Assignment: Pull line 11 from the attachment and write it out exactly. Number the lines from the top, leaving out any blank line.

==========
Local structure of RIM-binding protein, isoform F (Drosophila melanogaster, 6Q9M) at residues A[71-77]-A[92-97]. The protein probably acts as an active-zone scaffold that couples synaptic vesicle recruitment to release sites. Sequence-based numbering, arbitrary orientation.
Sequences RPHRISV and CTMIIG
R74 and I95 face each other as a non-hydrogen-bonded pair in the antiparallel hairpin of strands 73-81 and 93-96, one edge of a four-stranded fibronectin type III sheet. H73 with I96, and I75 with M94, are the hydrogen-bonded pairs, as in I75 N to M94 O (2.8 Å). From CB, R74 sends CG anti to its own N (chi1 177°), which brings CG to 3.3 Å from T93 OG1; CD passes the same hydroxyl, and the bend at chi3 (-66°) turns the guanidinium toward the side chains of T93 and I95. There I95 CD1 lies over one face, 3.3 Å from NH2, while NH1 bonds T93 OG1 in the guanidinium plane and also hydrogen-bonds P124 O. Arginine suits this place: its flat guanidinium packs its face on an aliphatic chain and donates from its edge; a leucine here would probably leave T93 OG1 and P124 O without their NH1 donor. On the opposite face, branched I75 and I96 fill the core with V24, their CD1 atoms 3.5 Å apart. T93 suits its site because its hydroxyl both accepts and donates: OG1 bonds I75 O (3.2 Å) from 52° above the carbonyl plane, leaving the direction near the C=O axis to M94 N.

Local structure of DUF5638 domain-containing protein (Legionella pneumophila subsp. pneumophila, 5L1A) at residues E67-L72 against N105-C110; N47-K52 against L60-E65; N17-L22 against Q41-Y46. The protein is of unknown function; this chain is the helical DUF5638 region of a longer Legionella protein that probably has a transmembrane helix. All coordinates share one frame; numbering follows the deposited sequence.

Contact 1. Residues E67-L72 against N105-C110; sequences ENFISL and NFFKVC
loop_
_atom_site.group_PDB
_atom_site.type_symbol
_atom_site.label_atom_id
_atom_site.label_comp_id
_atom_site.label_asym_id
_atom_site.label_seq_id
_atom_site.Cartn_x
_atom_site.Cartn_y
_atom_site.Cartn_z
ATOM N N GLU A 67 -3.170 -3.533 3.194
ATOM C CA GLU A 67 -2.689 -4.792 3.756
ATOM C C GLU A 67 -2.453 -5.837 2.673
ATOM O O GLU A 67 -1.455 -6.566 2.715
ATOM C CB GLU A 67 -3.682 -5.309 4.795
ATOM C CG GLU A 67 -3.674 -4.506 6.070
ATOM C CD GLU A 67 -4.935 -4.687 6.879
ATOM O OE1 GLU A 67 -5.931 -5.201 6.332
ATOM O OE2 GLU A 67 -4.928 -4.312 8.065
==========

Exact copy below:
_atom_site.label_asym_id